hmm, whereto? I know several young people who just graduated last year from university. They are looking for a job all over Europe. Nothing! In order to find a job anywhere the economy in Europe has to start creating jobs again. At the moment jobs are destroyed everywhere. It doesn't really matter here if your unemployment is 19% or 9%. What matters for the young is that there are no new jobs! So leaving Spain is not really an option as of today. That might change with a recovery in EU-core countries in 2010. But of course, the local unemployment has to be soaked up first. So leaving Spain for work in Germany/France might not be possible for another year or so.

B.t.w.: there is one thing about Spanish unemployment that puzzles me: how is it possible that unemployment is at 19% and rising whereas GDP is falling only 4%?
what kind or work did all these people do? Did they really create no value at all? Are all these people really without work or is there a huge "black" sector in the Spanish economy?

Hynek Filip said...

Edward, even if the rest of the world manages to recover so quickly, it will always be easier to go break a few windows than to find a job in faraway lands.

On top of that, I would put the chances of a real recovery (e.g. recovery that produces jobs, as opposed to a mere statistical recovery) occuring before Christmas 2010 at less than 10%.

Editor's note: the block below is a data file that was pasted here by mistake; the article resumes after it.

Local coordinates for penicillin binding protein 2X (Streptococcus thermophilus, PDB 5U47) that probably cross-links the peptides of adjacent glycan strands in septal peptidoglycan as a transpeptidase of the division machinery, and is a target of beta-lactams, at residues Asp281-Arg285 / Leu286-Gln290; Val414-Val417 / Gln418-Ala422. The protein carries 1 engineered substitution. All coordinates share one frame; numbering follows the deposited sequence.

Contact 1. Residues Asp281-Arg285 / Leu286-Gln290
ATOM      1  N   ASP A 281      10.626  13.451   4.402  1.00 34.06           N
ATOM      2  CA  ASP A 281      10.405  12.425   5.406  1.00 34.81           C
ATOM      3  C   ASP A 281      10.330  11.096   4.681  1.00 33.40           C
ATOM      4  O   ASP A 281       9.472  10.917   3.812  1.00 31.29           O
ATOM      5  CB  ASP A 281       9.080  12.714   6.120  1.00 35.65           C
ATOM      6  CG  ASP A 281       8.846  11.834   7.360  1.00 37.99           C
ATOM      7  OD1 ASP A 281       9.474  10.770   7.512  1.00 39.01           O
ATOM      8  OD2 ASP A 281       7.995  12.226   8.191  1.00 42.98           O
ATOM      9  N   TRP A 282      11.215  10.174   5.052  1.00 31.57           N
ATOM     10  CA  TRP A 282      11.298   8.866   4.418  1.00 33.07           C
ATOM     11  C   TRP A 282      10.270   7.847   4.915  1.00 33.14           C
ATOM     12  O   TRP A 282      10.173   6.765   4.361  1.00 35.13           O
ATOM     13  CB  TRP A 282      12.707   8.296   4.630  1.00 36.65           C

Even in France the unemployment rate has just topped 10%, Germany is where it is, and I can not really see any other EU country large enough to accomodate the eventual Spanish migrants. Considering that these migrants would have it very hard to compete with all those Ukrainians, Latvians, Lithuanians and Greeks, who will soon be looking for work as desperately as the Spaniards, it seems that all those unemployed youths will have to stay where they are.

Or will they be ready to work for a monthly paycheck of EUR 600, assembling Jaguar engines in a Mexican-owned plant a hundred miles south of Dresden? Because that is about the only kind of job there is these days.

Przemek said...

B.t.w.: there is one thing about Spanish unemployment that puzzles me: how is it possible that unemployment is at 19% and rising whereas GDP is falling only 4%?


Could it be that GDP accounting is not very reliable? GDP is rather abstract and there are many estimates and assumptions going into it unlike for rather staright forward employment/unemployment numbers.

As for wage deflation in Spain: is it realistical to expect one? Even in Baltics with all those sever austerity measures wages are droping very slowly.

Chistopher said...

Anon, Edward,Hynek,

This is all gloomy stuff but I haven't completely given up hope. "Necessity is the mother of invention" and it's just, just possible that events will eventually lead to the massive social/economic shake-up that Spain needs. My hope rests on the fact that within a few months it will be necessary to either drastically reduce public spending and/or introduce an absolutely brutal taxation program.